* My connecting flight to St. Louis was cancelled Sunday night and I was told I probably couldn’t get on another plane until Wednesday. So, I rented a car and drove home from Atlanta yesterday, with side trips to pick up Oscar the Puppy and our luggage at the STL airport. I rolled into my driveway about 11:30 last night.
Interstate 64 down in Southern Illinois was relatively clean by the time I arrived, but there were tons of cars in the ditches. I saw a dozen or more off the road in one half-mile stretch alone. All those unfortunate souls had to literally be rescued because the temperatures were so low. This was a life and death matter for them.
My hat is off to everyone who has been working on the roads for the past few days, particularly the rescuers. From a press release…
Stories of heroism by rescuers continue to emerge as emergency responders work around the clock to assist those impacted by the extreme weather.
Personnel from the Illinois National Guard field maintenance shop in Mattoon coordinated with Illinois State Police troopers and Illinois Department of Transportation snow plow crews to assist motorists in approximately 375 vehicles backed up on I-70 and I-57 north of Effingham Sunday evening. The backup was the result of several vehicles and semi-trucks that were stuck in snow drifts, making it impossible for snow plows to clear the route for the cars to proceed. Illinois National Guard personnel used a wrecker to pull the stranded vehicles and trucks from the road, which allowed IDOT crews to clear the road and rescue hundreds of passengers.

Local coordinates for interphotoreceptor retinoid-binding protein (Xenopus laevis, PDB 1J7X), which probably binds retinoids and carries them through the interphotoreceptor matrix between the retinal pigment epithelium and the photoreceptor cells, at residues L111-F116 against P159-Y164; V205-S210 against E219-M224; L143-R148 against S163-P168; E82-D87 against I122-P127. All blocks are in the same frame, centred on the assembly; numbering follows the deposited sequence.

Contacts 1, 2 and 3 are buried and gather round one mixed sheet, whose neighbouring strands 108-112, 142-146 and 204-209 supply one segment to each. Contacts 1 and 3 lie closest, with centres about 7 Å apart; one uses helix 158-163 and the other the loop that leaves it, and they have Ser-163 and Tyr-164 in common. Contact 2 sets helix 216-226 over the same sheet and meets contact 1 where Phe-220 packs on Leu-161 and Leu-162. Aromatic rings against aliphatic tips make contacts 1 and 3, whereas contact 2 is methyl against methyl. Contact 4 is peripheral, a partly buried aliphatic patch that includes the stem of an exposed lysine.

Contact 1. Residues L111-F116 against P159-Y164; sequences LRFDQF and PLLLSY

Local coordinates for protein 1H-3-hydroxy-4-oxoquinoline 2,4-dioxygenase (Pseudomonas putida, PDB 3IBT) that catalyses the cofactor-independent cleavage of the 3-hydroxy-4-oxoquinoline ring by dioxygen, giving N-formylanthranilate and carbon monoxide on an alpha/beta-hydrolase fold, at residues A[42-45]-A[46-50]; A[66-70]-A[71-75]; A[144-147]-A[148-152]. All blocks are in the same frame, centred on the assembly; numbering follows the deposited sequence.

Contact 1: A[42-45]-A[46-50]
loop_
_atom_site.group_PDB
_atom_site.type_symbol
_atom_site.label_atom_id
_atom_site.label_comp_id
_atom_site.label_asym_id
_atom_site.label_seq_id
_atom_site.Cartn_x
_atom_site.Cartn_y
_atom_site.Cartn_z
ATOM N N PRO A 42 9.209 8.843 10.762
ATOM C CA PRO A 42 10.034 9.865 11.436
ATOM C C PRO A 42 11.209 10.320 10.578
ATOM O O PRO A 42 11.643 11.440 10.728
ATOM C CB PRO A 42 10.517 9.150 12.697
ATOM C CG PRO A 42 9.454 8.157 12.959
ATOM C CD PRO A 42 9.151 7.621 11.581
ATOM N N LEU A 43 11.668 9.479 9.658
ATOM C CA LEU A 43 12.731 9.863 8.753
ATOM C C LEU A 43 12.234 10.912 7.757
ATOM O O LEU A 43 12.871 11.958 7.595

“The men and women of the Illinois National Guard are again demonstrating their commitment to the safety and security of Illinois citizens,” Brig. Gen. Daniel M. Krumrei, the Adjutant General of the Illinois National Guard, said. “We train extensively throughout the year to be ready and on the scene to help our neighbors at a moment’s notice. Within two hours of activation, our Soldiers navigated dangerous road conditions in sub-zero temperatures to rescue stranded motorists.”
Conservation Police Officer Trent Reeves rescued seven people and two pets that were trapped by snow drifts along Route 47 north of Mahomet. Emergency vehicles could not reach the people, so Officer Reeves traveled by snowmobile and on foot to rescue the stranded individuals and deliver them to nearby emergency vehicles. All of those rescued, including the pets, are fine. Officer Jim Mayes assisted with the rescue, and himself used his truck to rescue six individuals who were stranded on Interstate 74 in east central Illinois.
Your experiences with Polar Vortex Snowmageddon 2014?